ULI gives the academic community an opportunity to support NASA’s aeronautical research goals and provide students with valuable experience in solving real-world technical challenges.
“Aviation of the future has to be climate friendly to keep the world flying, and a great way to do that is to allow tomorrow’s top minds to begin making contributions to these goals while still in school,” said Koushik Datta, ULI project manager.
Three of the four teams are working toward lowering or eliminating aircraft emissions, with each team approaching the problem from a slightly different perspective. The fourth team’s autonomy research is in support of NASA’s Advanced Air Mobility campaign.
Another key ULI goal is for students to gain experience in leading a multidisciplinary team made up of partners from other universities and industry, including student populations who are underrepresented or have not applied their skills to aviation problems.
“A diverse research team enables more voices to be heard, and more creative ideas to be explored,” said Datta.
A total of four teams were selected for final negotiations that could lead to awards of up to $31.5 million during the next five years.
The four teams and their research topics are:
University of Central Florida
The team will explore using liquid ammonia – a non-traditional source – as fuel for a jet engine and generating electricity from the engine’s exhaust heat, reducing emissions, and saving on fuel. Team members include Georgia Tech, Purdue University, Boeing, GE Research, ANSYS, Southwest Research Institute, and the Greater Orlando Aviation Authority.
Florida State University
The team will consider how hybrid hydrogen-electric power generation could be combined with fuel cell technology to lower emissions. Team members include Florida Agricultural and Mechanical University, University at Buffalo, University of Kentucky, Georgia Tech, Raytheon, Boeing, and Advanced Magnet Lab.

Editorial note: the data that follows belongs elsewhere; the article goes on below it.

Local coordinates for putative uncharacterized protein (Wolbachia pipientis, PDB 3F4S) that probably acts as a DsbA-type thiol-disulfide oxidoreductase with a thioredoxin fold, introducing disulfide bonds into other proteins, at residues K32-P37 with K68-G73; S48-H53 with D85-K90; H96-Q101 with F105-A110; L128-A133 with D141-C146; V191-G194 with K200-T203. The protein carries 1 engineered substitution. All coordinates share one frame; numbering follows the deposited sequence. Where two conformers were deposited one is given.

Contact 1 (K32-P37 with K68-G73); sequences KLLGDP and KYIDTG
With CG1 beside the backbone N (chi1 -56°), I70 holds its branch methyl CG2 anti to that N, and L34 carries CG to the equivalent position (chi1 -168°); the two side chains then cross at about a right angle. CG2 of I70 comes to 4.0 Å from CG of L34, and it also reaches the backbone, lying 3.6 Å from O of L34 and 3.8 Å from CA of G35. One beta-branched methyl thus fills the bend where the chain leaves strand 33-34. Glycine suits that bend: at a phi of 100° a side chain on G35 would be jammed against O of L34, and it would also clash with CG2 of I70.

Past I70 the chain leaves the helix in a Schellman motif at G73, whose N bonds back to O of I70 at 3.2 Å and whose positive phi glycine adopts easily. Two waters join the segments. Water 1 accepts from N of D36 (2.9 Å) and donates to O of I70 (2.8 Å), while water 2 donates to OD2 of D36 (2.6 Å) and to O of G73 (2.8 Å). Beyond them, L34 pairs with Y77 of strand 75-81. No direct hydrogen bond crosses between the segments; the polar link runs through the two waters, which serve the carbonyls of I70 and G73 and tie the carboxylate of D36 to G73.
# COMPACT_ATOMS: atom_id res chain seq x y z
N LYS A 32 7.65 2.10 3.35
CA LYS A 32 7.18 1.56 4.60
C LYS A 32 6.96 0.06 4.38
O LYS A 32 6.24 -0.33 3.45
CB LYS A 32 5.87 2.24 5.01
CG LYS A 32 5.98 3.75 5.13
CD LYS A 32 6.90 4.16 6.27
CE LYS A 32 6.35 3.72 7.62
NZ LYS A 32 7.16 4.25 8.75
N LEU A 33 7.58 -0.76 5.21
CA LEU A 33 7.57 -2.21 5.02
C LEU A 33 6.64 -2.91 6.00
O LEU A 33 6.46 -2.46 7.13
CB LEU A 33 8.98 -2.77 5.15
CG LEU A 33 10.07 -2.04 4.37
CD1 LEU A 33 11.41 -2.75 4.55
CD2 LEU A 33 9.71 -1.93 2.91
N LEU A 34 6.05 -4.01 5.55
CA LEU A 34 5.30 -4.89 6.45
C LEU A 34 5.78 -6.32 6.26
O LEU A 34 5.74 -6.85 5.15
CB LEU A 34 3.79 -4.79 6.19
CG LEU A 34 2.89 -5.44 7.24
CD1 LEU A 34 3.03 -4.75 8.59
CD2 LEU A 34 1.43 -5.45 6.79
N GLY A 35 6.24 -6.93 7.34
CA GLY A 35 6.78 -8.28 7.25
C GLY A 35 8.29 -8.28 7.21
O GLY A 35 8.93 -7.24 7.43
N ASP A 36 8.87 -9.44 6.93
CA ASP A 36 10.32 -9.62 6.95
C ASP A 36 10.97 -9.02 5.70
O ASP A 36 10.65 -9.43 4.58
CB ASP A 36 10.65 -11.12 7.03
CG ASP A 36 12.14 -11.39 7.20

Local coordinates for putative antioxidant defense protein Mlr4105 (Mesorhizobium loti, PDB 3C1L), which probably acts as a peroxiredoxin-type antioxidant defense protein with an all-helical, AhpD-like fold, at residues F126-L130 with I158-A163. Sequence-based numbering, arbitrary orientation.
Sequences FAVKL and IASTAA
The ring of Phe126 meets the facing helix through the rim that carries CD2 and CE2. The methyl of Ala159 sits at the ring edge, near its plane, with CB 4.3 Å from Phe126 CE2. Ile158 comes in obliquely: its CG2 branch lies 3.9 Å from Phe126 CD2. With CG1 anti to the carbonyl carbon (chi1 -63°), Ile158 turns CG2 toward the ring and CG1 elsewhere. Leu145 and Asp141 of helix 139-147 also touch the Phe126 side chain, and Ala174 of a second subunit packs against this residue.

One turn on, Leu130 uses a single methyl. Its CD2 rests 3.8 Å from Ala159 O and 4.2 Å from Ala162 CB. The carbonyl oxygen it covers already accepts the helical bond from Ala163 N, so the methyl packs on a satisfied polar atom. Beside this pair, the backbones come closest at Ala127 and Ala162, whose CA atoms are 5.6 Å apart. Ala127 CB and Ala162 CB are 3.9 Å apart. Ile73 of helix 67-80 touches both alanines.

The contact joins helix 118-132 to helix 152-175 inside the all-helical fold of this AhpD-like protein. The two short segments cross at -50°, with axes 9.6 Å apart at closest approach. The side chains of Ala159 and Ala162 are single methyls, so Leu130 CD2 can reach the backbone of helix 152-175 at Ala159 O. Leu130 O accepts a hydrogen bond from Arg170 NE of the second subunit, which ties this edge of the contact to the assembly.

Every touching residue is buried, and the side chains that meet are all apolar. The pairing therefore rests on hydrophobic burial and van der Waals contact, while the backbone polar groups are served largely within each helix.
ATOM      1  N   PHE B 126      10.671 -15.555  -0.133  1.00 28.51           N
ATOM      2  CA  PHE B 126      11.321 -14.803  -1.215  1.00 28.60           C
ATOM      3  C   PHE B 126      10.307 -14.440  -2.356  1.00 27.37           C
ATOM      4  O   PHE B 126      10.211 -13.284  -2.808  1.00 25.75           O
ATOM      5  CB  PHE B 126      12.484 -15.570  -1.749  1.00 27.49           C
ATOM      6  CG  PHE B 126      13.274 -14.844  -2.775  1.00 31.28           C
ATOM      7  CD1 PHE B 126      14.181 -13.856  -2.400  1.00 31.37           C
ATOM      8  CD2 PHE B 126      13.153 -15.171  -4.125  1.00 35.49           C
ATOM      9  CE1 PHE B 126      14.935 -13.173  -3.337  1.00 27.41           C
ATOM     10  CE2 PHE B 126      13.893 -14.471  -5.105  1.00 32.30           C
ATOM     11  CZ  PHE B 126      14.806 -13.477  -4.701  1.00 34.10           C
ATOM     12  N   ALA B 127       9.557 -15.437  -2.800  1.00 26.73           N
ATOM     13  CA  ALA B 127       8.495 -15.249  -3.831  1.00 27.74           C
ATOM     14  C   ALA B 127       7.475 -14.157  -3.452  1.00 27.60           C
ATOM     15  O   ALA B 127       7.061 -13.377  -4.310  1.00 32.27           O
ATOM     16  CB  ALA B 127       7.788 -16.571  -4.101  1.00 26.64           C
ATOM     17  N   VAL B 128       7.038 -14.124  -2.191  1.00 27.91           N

Georgia Institute of Technology
The team will turn its attention to sustainable aviation challenges related to a jet engine’s combustor but in this case the engine is powering a commercial supersonic transport. Team members include Massachusetts Institute of Technology, Virginia Tech, Spelman College, Missouri University of Science and Technology, General Electric, and Aerodyne Research Incorporated.
University of Illinois, Urbana-Champaign
The team aims to deliver trustworthy autonomy tools to help Advanced Air Mobility aircraft fly safely through complex airspace, typical of dense urban environments. Team members include Georgia Tech, Massachusetts Institute of Technology, North Carolina A&T State University, University of Nevada at Reno, Lockheed Martin, and Sierra Nevada Corporation.
This is the fifth time a set of teams have been selected to participate in ULI. Six teams were selected earlier in 2021, five teams were chosen in 2020, three teams were announced in 2019, and five teams were selected for the inaugural initiative in 2017.
An official notice for the next request for proposals is expected to be posted online in March 2022.
For more information about NASA’s aeronautics research, visit: